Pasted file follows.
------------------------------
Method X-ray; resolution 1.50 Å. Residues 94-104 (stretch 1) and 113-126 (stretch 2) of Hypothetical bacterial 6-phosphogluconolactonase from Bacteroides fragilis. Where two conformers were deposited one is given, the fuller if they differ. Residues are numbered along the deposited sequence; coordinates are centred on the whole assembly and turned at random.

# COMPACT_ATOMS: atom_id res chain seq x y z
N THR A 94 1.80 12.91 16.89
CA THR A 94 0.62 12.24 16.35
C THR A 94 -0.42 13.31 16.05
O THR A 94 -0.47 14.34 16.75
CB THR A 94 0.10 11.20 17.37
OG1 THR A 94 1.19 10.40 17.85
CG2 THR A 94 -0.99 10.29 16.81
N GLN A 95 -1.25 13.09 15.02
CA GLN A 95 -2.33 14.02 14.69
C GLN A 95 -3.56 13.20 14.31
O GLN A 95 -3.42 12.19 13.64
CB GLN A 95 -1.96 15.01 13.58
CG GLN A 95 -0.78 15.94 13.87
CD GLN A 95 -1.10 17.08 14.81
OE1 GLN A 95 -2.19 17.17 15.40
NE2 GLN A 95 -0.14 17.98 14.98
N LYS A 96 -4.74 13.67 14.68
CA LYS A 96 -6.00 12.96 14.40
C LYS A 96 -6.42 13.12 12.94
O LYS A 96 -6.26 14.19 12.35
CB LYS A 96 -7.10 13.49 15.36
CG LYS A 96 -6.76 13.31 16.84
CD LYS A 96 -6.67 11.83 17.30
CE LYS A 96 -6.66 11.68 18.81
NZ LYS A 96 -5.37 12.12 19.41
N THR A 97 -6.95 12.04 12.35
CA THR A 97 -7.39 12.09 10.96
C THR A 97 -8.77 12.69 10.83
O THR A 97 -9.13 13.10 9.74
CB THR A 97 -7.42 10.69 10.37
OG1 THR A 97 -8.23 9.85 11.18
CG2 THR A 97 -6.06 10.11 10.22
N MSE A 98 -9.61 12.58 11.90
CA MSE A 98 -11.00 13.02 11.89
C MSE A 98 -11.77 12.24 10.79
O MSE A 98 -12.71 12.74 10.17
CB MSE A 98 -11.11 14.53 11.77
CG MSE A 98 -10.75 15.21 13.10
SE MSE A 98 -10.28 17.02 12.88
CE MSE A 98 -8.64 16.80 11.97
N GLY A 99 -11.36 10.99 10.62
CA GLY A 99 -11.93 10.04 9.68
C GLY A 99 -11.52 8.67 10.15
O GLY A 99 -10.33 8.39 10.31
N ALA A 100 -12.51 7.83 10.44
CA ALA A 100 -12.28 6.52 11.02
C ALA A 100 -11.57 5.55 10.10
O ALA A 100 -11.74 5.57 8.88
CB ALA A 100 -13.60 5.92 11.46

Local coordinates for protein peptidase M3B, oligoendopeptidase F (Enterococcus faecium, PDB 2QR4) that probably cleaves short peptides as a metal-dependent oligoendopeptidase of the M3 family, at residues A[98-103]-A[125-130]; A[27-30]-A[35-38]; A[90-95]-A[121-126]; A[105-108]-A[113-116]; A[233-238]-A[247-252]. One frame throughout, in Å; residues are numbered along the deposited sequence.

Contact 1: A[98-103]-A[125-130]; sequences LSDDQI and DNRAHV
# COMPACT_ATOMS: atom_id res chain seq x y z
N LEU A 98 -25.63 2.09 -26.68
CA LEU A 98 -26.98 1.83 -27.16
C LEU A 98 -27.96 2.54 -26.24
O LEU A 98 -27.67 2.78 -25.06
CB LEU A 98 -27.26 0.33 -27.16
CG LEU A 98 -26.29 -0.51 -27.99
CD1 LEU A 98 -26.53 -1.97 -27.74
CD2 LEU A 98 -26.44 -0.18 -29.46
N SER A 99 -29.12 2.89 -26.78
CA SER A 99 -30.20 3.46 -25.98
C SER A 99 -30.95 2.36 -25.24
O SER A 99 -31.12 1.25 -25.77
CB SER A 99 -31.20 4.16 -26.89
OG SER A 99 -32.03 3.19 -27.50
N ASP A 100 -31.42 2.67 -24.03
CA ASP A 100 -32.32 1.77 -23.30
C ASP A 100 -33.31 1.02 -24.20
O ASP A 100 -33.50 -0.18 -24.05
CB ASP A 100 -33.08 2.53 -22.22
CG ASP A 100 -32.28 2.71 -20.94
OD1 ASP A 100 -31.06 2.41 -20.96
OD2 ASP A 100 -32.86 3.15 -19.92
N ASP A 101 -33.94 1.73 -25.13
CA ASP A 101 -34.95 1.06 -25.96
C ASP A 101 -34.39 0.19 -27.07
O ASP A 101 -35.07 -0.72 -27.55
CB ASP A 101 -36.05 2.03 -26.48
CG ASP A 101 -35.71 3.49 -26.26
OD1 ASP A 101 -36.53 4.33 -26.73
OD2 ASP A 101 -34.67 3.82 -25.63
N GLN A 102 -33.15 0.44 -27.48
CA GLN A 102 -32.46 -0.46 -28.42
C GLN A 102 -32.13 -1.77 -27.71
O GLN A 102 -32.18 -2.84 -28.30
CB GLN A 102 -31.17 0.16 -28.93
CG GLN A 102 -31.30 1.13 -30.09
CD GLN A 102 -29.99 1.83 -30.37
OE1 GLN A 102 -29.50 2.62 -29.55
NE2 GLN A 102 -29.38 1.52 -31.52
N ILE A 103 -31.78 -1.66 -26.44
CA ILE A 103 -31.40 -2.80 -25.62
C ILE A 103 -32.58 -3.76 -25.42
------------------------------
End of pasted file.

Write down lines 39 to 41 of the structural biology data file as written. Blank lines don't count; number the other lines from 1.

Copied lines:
CB MSE A 98 -11.11 14.53 11.77
CG MSE A 98 -10.75 15.21 13.10
SE MSE A 98 -10.28 17.02 12.88